True recognition of nestlings by hosts selects for mimetic cuckoo chicks.
ABSTRACT: Brood parasitic cuckoos lay their eggs in other birds' nests, whereafter the young cuckoo hatches, ejects its nest-mates and monopolizes the care of the host parents. Theory predicts that hosts should not evolve to recognize and reject cuckoo chicks via imprinting because of the risk of mistakenly imprinting on a cuckoo chick in their first brood and thereafter always rejecting their own chicks. However, recent studies have revealed that some hosts do reject cuckoo chicks from the nest, indicating that these hosts' recognition systems either do not rely on first brood imprinting, or use cues that are independent of chick phenotype. Here, we investigate the proximate mechanisms of chick rejection behaviour in the large-billed gerygone (Gerygone magnirostris), a host of the little bronze-cuckoo (Chalcites minutillus). We find that gerygones use true template-based recognition based on at least one visual chick trait (the number of hatchling down-feathers), and that this is further mediated by experience of adult cuckoos at the nest during egg-laying. Given the theoretical constraints of acquiring recognition templates via imprinting, gerygones must possess a template of own-chick appearance that is largely innate. This true recognition has facilitated the evolution of very rapid hatchling rejection and, in turn, striking visual mimicry of host young by little bronze-cuckoo chicks.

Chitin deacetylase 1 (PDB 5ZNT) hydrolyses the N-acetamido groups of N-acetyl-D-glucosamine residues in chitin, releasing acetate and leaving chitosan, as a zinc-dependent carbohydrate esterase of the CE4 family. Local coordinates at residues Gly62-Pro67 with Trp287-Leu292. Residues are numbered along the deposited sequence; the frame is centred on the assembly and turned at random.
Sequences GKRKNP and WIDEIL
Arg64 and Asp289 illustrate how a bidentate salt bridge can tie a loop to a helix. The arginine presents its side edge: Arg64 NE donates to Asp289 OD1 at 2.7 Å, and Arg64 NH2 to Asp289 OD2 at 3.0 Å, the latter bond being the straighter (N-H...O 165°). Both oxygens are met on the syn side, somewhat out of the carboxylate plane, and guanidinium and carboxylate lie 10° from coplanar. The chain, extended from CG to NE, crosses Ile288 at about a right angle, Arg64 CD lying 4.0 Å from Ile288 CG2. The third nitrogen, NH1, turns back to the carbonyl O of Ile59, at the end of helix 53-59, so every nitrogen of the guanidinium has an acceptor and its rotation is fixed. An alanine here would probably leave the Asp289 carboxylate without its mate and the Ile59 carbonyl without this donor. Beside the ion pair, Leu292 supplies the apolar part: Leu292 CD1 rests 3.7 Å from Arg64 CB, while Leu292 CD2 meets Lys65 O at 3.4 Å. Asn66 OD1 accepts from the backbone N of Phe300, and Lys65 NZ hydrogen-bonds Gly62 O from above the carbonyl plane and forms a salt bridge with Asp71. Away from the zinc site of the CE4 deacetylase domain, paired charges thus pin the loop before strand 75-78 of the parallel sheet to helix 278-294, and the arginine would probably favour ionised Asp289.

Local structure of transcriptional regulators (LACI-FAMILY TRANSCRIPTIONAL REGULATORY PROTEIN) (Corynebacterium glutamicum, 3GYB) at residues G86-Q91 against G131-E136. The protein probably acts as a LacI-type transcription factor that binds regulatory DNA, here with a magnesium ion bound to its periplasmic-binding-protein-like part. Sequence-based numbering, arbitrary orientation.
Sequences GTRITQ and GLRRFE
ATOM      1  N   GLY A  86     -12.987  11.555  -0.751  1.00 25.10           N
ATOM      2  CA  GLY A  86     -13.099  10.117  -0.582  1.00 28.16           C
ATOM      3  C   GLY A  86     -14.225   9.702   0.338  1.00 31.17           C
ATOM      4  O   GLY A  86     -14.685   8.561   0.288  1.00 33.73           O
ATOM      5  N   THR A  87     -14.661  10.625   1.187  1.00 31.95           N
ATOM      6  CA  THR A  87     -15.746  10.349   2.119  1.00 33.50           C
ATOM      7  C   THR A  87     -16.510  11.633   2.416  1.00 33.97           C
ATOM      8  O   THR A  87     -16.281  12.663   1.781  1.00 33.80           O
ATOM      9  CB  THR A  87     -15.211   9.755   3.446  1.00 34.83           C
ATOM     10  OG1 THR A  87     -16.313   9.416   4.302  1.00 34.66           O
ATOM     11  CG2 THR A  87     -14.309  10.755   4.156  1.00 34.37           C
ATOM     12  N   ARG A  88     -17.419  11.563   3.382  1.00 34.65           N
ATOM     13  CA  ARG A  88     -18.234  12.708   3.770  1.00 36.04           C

Project description:The common cuckoo (Cuculus canorus) is an avian brood parasite, laying its eggs in the nests of other bird species, where these hosts incubate the parasitic eggs, feed and rear the nestlings. The appearance of a cuckoo egg in a host nest may change the bacterial community in the nest. This may have consequences on the hatchability of host eggs, even when hosts reject the parasitic egg, typically within six days after parasitism. The present study revealed the bacterial community of cuckoo eggshells and those of the great reed warbler (Acrocephalus arundinaceus), one of the main hosts of cuckoos. We compared host eggs from non-parasitized clutches, as well as host and cuckoo eggs from parasitized clutches. As incubation may change bacterial assemblages on eggshells, we compared these egg types in two stages: the egg-laying stage, when incubation has not been started, and the mid-incubation stage (ca. on days 5-7 in incubation), where heat from the incubating female dries eggshells. Our results obtained by the 16S rRNA gene sequencing technique showed that fresh host and cuckoo eggs had partially different bacterial communities, but they became more similar during incubation in parasitized nests. Cluster analysis revealed that fresh cuckoo eggs and incubated host eggs in unparasitized nests (where no cuckoo effect could have happened) were the most dissimilar from the other groups of eggs. Cuckoo eggs did not reduce the hatchability of great reed warbler eggs. Our results on the cuckoo-great reed warbler relationship supported the idea that brood parasites may change bacterial microbiota in the host nest. Further studies should reveal how bacterial communities of cuckoo eggshells may vary by host-specific races (gentes) of cuckoos.